Google’s AJAX powered Web-Page builder is here. Perhaps the web alternative to Microsoft Frontpage in its Beta, or an AJAX powered Yahoo Geocities, understandably it’s not quite there yet. Upto 100 MB of Free Hosting, this seems to be an early April Fool’s Day present from Google. Fully powered by AJAX and feature rich, the interface is easy to use and folks who wish to build Web pages needn’t suffer from HTML Handicap anymore. Strike one. Now, back to speculating what else could they possibly release on April 1st.
Ismael Ghalimi hits the nail on the head with the post – Office 2.0 Interoperability. I’m one of the victims of what I’d call, “Oh, I forgot what login I entered for this web service” syndrome. Sometimes I don’t trust a lot of web services and enter an alternate login e-mail address. It becomes nearly impossible to remember them all, and having a “Remember Password” isn’t a great idea when several people use the same PC terminal. (as pointed out in the post)
This is where Google’s services score over the other. A Gmail address is sufficient for accesing all Google affiliated services, right from Google Reader to Orkut. Like the post says, it is a very complex problem to solve, given the number of e-mail service providers. What I’d suggest is something similar to a feature of Zoho Writer: There is a “Post to your blog” option with a list of popular blog service providers, it would be great if genuine web services offer a “Sign in with your X email account” where X would be an e-mail service like Yahoo, or Gmail. The web service would remember what X is, but not the username and password. A lot safer.
That system has a major let down, though.
I have a primary e-mail account and a secondary e-mail account, both with Gmail, for its user-friendliness. If I select Gmail as my service, on my second visit, the web service will remember that I used a Gmail account to sign in. I’ll have a problem remembering which of the two addresses I used. It’s Ok in my case because I have just two accounts with the same provider. A lot of people have more than two accounts and they’ll still have trouble signing in.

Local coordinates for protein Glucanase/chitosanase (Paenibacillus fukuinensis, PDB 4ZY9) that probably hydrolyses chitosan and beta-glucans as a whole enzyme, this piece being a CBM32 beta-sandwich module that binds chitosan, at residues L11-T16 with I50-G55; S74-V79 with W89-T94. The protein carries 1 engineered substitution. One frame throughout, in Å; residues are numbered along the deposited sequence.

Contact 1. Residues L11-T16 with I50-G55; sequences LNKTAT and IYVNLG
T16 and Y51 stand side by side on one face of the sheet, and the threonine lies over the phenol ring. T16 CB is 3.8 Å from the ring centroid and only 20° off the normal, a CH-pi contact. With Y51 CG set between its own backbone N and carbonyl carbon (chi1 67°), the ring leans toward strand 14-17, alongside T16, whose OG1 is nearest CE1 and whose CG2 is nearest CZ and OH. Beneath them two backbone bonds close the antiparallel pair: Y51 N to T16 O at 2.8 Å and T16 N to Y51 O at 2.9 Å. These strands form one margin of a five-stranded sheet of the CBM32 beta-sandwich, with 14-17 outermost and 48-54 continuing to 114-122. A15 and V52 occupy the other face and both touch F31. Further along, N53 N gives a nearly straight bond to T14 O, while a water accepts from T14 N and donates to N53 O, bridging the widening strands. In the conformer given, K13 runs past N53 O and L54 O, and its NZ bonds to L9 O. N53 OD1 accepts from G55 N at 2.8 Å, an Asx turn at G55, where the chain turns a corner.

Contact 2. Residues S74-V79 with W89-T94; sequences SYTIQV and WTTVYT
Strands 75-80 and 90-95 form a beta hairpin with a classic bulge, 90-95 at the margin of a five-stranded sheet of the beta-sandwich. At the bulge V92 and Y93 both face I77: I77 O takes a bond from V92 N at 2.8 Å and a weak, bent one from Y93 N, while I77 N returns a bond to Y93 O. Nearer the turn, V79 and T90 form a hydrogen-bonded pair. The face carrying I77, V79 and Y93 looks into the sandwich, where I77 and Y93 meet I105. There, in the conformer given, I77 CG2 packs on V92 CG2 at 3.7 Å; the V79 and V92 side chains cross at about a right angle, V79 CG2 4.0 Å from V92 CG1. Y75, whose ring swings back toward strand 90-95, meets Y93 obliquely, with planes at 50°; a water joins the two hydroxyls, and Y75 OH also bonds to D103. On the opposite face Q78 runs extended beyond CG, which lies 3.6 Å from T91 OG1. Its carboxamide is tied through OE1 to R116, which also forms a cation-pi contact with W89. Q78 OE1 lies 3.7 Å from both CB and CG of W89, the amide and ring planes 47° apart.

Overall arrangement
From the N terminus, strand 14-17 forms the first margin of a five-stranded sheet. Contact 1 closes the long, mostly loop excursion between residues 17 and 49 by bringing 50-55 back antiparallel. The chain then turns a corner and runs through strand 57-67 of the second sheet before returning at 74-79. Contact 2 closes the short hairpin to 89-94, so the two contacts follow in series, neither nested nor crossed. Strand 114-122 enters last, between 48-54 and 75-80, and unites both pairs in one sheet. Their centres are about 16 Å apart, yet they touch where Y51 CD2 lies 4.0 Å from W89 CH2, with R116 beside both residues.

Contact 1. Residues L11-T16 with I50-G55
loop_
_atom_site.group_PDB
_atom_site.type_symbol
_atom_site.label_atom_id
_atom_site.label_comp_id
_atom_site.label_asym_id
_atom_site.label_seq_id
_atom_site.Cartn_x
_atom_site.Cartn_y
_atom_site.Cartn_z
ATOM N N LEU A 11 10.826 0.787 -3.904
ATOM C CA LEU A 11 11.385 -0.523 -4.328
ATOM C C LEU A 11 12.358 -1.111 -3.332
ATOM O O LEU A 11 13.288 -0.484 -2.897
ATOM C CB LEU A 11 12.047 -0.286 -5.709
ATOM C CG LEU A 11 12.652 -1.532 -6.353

Single Sign on, though a complex issue is, as much as I could say, the best way Office 2.0 interoperability can be acheived. After all, compatibility between two services is an important feature that people look for in any service.
With Google Suggest turned on, if “How to” is entered in the search box, the first option it suggests is “How to tie a Tie”.
Now to the post. Ajaxian carried extract from a story about Web 3.0, carrying a couple of puns and names from animation world like Chuck Jones and fantasy things like ACME invisible ink. The author is quite funny, and writing about future or emerging technologies in the manner in which he’s done it is no mean piece of writing. And it’s only essays like these that are pointers to developers “who are toiling over an AJAX- and Ruby-powered social software product”, no matter how sceptical or irritated they feel about it.
“Some small teams of sharp peopleâ€”people who once, perhaps, worked for those with dimmer visionsâ€”are now following their own muses and designing smart web applications.” With each passing day, there seems to be some AJAX powered application or the other hitting the new web, I can’t agree more. It’s actually the liberty that it offers, more people are lured into it everyday. A couple of years back, when sending a batch of image files to a lot of people, was synonymous with attaching every individual file and sending them as an e-mail. And one had to see to it that it wouldn’t exceed their storage limit, which was around 4 MB. Later on, Flickr happened and made the life of a lot of people, especially those people who spend their time distributing those odd and interesting pictures a lot simpler.
I wonder if the idea of a concept such as Flickr would have been a success if a Computer Conglomerate which sells a wide variety of software packages decided to develop such an application. Flickr wouldn’t be Flickr if it were that way. It wouldn’t be human enough. As mentioned, AJAX developers will have to “determine all the things a user might do, and wireframe the blessed moments of each possibility.” All those applications that use AJAX almost understand what you want. The tagging service del.ico.us, for instance, tries to predict what tag you can possibly use based on previous user’s experience. Gmail sorts the e-mails and their replies in conversation view, instead of making people fish around the Inbox or Mail folders. That is the advantage of having smart people who worked previously with boring projects. They’ve made the Web almost intelligent. That, precisely is the difference between Web 1.0 and Web 2.0. While Web 1.0 had answers that cater to the crowd, Web 2.0 has (or will have, in the near future) a solution that suits the individual user.
It will not be long before the Web tries to understand the possible mistakes that happen while tying a neck tie, and display a warning message in the screen that most probably it was wrong, based on the responses obtained from the previous users who tried to do it by the same method.